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UBC Theses and Dissertations

Maximizing the canopy cover contribution of street trees in 2050 Rodríguez Rodríguez, Carolina


This research investigates the role of tree planting configurations at the neighbourhood level to achieve maximum canopy cover and maximize synergies. The growth of urban forests in the most climate vulnerable sites can be part of mitigation and adaptation strategies that promote collaboration between trans-departmental goals to combat increasing summer heat and other threats. Unfortunately, the areas which would benefit the most from having lush, healthy and extensive urban forests within a city are usually the ones that provide the least suitable places for trees to establish and mature, especially in densifying urban areas. Common limitations to maximize canopy cover in public land (i.e., where cities have ownership and management responsibilities of trees) include competition for space with existing infrastructure and minimal protection for existing tree canopy and its maintenance. Therefore, this research uses GIS modelling to test multiple tree arrangement scenarios on public streets of a low-canopy cover neighbourhood in Vancouver, Canada with the purpose of achieving a goal relevant to its size within the city-wide target of 30% canopy cover. Tree canopy is one among other metrics that serve as a proxy to identify the quantity and quality of the urban forest. This investigation found that a low-canopy cover neighbourhood has the capacity to improve the contribution of street trees to its total canopy cover as well as increase the canopy cover per street-segment, having implications in both thermal comfort and climate resilience.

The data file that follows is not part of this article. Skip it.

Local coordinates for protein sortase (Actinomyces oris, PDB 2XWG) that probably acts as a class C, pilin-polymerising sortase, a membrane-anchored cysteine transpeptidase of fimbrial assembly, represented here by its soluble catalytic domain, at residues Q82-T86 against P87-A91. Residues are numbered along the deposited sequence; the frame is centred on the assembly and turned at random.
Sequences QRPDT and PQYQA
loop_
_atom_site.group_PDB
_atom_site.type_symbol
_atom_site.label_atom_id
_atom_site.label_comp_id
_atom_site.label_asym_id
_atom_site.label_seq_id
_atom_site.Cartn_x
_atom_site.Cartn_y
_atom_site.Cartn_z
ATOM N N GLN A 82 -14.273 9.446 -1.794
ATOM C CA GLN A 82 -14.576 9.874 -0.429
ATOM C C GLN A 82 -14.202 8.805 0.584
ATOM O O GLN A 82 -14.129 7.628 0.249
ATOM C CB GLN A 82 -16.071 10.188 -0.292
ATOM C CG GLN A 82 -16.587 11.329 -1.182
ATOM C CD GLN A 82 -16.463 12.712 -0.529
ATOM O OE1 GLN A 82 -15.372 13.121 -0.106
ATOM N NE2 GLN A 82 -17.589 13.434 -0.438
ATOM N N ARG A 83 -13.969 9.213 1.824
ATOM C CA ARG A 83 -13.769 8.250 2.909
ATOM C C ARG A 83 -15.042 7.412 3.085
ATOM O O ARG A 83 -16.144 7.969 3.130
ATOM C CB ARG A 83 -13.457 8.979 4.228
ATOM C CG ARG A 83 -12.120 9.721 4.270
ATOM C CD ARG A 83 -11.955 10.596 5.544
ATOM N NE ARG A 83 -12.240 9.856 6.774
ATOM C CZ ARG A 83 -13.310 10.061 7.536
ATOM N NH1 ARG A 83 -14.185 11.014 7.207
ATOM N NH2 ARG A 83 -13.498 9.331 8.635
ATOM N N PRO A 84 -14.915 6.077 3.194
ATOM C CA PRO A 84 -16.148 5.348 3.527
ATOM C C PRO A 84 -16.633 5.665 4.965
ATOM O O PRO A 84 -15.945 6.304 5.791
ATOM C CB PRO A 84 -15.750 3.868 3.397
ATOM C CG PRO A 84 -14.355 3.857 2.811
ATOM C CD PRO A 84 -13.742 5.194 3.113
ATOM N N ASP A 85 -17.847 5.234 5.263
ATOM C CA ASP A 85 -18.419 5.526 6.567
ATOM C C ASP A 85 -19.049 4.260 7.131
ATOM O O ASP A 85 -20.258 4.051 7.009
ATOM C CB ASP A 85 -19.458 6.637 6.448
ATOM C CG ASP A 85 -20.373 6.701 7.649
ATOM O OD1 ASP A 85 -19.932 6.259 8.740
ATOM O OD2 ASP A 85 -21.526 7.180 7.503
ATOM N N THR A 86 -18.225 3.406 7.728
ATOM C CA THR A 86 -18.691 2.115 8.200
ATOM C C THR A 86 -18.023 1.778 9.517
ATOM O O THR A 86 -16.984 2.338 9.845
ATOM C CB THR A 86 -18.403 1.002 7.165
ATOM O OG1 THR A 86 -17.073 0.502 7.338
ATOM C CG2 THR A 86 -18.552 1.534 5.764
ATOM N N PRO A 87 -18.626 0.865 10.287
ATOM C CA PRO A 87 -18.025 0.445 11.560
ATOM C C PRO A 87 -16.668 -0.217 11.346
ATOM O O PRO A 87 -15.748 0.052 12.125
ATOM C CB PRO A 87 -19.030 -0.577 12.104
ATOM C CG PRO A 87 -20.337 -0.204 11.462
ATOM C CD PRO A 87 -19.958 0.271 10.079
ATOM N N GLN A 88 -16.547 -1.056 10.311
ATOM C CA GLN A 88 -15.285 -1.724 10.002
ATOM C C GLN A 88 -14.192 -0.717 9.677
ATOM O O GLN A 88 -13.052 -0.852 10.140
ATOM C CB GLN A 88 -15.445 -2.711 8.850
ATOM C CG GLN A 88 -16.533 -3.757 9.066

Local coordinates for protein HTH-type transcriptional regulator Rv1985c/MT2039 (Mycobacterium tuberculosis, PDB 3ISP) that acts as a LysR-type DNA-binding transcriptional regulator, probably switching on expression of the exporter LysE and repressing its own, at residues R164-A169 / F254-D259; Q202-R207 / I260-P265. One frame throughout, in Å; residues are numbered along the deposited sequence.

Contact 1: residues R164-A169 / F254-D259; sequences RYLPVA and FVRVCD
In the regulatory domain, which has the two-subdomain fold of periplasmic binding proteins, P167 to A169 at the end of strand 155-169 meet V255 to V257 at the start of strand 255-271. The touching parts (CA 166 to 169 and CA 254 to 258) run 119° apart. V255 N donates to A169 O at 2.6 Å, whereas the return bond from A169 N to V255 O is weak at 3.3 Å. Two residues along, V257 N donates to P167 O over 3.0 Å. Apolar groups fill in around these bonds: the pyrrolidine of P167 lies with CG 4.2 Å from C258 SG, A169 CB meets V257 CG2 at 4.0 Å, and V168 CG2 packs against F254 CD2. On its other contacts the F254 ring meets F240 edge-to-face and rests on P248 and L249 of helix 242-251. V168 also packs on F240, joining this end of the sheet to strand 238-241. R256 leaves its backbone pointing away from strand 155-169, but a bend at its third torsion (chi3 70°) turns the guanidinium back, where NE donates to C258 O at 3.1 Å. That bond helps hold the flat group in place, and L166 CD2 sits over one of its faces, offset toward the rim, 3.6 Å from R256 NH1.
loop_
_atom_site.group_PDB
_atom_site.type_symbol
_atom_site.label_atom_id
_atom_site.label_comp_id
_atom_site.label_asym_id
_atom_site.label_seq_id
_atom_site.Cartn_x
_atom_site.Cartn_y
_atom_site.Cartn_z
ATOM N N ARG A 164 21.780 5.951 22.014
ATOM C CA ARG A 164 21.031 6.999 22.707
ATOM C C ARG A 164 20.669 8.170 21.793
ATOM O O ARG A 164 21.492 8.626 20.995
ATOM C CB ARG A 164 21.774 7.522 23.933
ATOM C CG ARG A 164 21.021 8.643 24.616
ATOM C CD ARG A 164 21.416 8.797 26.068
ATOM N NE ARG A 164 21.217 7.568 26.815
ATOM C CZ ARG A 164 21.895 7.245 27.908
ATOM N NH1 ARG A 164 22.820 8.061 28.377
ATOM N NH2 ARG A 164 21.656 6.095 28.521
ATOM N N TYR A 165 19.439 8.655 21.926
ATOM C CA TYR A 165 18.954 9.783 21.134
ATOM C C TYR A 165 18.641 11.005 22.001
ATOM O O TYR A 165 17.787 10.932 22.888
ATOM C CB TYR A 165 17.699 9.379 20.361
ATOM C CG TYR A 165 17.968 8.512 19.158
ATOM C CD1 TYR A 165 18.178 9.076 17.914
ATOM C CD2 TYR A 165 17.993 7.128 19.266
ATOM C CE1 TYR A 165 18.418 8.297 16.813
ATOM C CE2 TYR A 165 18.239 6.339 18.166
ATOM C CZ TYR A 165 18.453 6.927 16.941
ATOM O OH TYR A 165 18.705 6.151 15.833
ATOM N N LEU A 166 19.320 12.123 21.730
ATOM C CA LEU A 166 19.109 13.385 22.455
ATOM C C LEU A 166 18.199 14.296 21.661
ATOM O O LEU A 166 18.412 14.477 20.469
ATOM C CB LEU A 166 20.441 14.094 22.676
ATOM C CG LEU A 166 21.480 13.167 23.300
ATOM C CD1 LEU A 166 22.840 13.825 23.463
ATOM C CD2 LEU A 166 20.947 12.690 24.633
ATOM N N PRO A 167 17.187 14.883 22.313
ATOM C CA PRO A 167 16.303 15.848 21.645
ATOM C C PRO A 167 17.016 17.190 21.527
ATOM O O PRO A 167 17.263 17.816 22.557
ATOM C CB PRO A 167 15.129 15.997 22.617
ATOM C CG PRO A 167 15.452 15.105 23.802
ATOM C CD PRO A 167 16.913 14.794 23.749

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Attribution-NonCommercial-NoDerivatives 4.0 International